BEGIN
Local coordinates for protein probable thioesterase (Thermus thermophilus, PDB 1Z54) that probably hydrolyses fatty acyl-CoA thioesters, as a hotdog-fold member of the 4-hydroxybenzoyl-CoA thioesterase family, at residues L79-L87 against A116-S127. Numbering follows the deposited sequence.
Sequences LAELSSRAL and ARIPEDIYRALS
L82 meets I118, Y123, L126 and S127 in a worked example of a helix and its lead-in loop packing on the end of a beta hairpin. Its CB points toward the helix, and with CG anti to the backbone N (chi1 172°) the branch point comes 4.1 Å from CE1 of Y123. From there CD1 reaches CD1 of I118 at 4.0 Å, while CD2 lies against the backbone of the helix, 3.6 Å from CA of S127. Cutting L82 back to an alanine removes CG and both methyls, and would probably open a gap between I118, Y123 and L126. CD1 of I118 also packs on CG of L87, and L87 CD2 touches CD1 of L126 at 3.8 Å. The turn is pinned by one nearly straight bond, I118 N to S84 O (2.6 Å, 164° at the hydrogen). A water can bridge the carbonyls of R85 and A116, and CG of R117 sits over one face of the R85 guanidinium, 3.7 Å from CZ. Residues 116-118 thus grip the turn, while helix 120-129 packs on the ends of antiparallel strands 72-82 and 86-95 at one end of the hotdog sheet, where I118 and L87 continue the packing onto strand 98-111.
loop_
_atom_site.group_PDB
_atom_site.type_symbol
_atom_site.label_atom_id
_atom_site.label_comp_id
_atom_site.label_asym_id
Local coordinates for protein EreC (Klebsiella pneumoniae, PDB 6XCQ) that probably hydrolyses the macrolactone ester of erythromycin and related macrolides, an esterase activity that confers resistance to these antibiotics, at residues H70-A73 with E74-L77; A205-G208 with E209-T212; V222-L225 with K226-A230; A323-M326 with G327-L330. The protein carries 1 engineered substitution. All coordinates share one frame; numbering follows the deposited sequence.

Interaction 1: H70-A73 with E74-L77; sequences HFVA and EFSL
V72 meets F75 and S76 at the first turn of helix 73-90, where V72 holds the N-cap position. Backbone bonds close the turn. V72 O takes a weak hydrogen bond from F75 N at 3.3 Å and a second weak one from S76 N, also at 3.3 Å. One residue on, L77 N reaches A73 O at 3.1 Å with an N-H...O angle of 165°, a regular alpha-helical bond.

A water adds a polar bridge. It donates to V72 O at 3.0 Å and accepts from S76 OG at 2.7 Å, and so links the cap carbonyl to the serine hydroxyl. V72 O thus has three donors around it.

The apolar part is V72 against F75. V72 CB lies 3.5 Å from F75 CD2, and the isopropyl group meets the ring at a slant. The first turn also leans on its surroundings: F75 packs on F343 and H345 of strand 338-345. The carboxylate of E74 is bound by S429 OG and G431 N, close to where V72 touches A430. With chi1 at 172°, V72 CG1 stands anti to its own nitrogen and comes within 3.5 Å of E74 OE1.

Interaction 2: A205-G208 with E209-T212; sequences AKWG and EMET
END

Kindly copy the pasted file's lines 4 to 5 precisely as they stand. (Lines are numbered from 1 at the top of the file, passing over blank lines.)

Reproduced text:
loop_
_atom_site.group_PDB